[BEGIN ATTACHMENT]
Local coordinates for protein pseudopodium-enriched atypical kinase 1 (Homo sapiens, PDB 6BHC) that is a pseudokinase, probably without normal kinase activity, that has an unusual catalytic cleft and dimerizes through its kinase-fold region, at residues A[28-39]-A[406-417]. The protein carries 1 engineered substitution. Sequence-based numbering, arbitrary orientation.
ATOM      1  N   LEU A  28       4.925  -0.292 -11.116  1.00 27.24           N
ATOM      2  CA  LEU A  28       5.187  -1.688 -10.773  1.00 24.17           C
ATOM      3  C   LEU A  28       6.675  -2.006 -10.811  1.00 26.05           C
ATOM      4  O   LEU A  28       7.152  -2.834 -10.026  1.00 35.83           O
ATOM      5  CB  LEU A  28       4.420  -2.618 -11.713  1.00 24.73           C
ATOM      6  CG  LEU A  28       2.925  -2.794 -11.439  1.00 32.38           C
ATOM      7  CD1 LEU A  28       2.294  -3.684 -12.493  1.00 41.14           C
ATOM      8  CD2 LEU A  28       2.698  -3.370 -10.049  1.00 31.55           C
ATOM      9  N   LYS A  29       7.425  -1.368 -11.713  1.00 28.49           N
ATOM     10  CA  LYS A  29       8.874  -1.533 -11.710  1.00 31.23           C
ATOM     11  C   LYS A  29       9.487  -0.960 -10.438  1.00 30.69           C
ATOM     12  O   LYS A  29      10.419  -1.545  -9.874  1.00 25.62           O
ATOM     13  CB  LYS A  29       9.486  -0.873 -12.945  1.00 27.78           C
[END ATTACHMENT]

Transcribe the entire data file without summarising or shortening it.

Local coordinates for protein pseudopodium-enriched atypical kinase 1 (Homo sapiens, PDB 6BHC) that is a pseudokinase, probably without normal kinase activity, that has an unusual catalytic cleft and dimerizes through its kinase-fold region, at residues A[28-39]-A[406-417]. The protein carries 1 engineered substitution. Sequence-based numbering, arbitrary orientation.
ATOM      1  N   LEU A  28       4.925  -0.292 -11.116  1.00 27.24           N
ATOM      2  CA  LEU A  28       5.187  -1.688 -10.773  1.00 24.17           C
ATOM      3  C   LEU A  28       6.675  -2.006 -10.811  1.00 26.05           C
ATOM      4  O   LEU A  28       7.152  -2.834 -10.026  1.00 35.83           O
ATOM      5  CB  LEU A  28       4.420  -2.618 -11.713  1.00 24.73           C
ATOM      6  CG  LEU A  28       2.925  -2.794 -11.439  1.00 32.38           C
ATOM      7  CD1 LEU A  28       2.294  -3.684 -12.493  1.00 41.14           C
ATOM      8  CD2 LEU A  28       2.698  -3.370 -10.049  1.00 31.55           C
ATOM      9  N   LYS A  29       7.425  -1.368 -11.713  1.00 28.49           N
ATOM     10  CA  LYS A  29       8.874  -1.533 -11.710  1.00 31.23           C
ATOM     11  C   LYS A  29       9.487  -0.960 -10.438  1.00 30.69           C
ATOM     12  O   LYS A  29      10.419  -1.545  -9.874  1.00 25.62           O
ATOM     13  CB  LYS A  29       9.486  -0.873 -12.945  1.00 27.78           C